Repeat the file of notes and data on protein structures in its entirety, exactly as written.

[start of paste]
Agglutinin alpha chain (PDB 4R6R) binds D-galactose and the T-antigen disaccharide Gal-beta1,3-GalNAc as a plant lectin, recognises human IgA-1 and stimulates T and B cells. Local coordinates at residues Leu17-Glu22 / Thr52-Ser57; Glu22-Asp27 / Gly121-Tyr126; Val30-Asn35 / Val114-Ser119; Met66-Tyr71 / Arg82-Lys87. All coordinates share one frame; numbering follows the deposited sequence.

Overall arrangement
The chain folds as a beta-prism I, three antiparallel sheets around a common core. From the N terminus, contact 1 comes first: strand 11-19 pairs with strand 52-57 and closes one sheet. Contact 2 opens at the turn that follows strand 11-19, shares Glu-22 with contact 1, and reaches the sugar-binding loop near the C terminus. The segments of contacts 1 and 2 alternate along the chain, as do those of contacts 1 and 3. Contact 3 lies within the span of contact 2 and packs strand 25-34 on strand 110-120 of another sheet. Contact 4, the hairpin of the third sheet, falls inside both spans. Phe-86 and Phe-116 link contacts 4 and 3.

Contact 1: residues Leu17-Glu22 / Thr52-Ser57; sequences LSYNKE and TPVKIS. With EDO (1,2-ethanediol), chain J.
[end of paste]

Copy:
Agglutinin alpha chain (PDB 4R6R) binds D-galactose and the T-antigen disaccharide Gal-beta1,3-GalNAc as a plant lectin, recognises human IgA-1 and stimulates T and B cells. Local coordinates at residues Leu17-Glu22 / Thr52-Ser57; Glu22-Asp27 / Gly121-Tyr126; Val30-Asn35 / Val114-Ser119; Met66-Tyr71 / Arg82-Lys87. All coordinates share one frame; numbering follows the deposited sequence.

Overall arrangement
The chain folds as a beta-prism I, three antiparallel sheets around a common core. From the N terminus, contact 1 comes first: strand 11-19 pairs with strand 52-57 and closes one sheet. Contact 2 opens at the turn that follows strand 11-19, shares Glu-22 with contact 1, and reaches the sugar-binding loop near the C terminus. The segments of contacts 1 and 2 alternate along the chain, as do those of contacts 1 and 3. Contact 3 lies within the span of contact 2 and packs strand 25-34 on strand 110-120 of another sheet. Contact 4, the hairpin of the third sheet, falls inside both spans. Phe-86 and Phe-116 link contacts 4 and 3.

Contact 1: residues Leu17-Glu22 / Thr52-Ser57; sequences LSYNKE and TPVKIS. With EDO (1,2-ethanediol), chain J.